Kinohi Nishikawa honored for excellence in mentoring graduate students

Written by
Jennifer Altmann for the Office of Communications
May 18, 2023

Nishikawa, associate professor of English and African American studies, is one of four faculty members named recipients of Graduate Mentoring Awards by the McGraw Center for Teaching and Learning and the Graduate School. They will be honored during the Graduate School’s Hooding and Recognition Ceremony at 4:30 p.m. on Monday, May 29.

The award winners are Elizabeth Davis, associate professor of anthropology; Luc Deike, assistant professor of mechanical and aerospace engineering and the High Meadows Environmental Institute; Kinohi Nishikawa, associate professor of English and African American studies; and Lindy McBride, assistant professor of ecology and evolutionary biology and neuroscience.

The mentoring award recognizes Princeton faculty members who nurture the intellectual, professional and personal growth of their graduate students. Graduate students nominate faculty members for the award, and they serve on the committee that selects the winners along with faculty members and senior staff from the McGraw Center and the Graduate School. The award honors faculty in each academic division and includes a $1,000 prize and a commemorative gift.

Kinohi Nishikawa

Kinohi Nishikawa joined the faculty in 2014. He studies 20th- and 21st-century African American literature, book history, and popular culture.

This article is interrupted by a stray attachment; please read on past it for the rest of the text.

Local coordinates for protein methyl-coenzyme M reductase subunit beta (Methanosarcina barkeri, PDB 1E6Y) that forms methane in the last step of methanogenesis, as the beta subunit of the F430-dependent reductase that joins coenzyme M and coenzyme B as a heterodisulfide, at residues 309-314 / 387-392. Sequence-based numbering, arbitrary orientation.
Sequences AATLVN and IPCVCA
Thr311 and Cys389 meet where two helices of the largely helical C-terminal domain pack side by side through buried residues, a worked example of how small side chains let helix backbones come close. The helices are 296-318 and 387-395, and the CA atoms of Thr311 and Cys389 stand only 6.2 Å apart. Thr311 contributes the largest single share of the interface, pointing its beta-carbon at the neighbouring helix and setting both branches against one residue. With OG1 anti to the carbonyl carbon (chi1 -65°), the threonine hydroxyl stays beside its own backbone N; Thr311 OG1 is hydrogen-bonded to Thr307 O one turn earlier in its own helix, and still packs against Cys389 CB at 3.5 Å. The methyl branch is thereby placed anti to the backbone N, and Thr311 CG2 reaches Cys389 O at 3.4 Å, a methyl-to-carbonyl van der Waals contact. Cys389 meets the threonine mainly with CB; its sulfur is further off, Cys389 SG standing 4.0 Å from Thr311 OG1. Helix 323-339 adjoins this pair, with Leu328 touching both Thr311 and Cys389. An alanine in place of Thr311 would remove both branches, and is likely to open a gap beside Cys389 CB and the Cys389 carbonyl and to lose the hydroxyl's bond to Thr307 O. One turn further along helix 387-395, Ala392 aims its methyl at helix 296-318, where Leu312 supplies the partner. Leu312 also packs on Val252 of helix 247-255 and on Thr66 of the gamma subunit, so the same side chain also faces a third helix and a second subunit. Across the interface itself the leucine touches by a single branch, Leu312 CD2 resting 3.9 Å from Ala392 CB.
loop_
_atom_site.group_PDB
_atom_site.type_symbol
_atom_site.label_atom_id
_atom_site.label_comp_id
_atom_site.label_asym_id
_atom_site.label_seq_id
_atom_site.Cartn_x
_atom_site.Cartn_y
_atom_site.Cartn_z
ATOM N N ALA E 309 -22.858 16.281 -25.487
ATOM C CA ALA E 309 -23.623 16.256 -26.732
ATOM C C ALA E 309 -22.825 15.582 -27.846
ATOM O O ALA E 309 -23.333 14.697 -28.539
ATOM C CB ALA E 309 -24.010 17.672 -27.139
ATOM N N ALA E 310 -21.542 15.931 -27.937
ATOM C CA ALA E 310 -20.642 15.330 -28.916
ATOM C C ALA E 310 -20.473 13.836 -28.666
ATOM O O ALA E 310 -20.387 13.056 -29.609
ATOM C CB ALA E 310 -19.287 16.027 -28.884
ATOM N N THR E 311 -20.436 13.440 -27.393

“He is the kind of professor and mentor I aspire to be for my own students,” one student commented, observing that Nishikawa has his students’ projects “in the back of his mind at all times — often passing along academic and professional opportunities (conferences, symposia, funding, etc.) he feels are appropriate to our research interests.”

Other students were grateful for Nishikawa’s deep interest in not just their intellectual development but also the rest of their lives as graduate students and beyond. “He is the mentor who gives life advice; he is the mentor who helps to professionally advance students; and he is the mentor who sits with our intellectual work and treats it seriously, raising it to the level of intellectual treatise.”

Another student summed up his influence this way: “I would not have achieved the intellectual and personal growth I did without his mentorship.”

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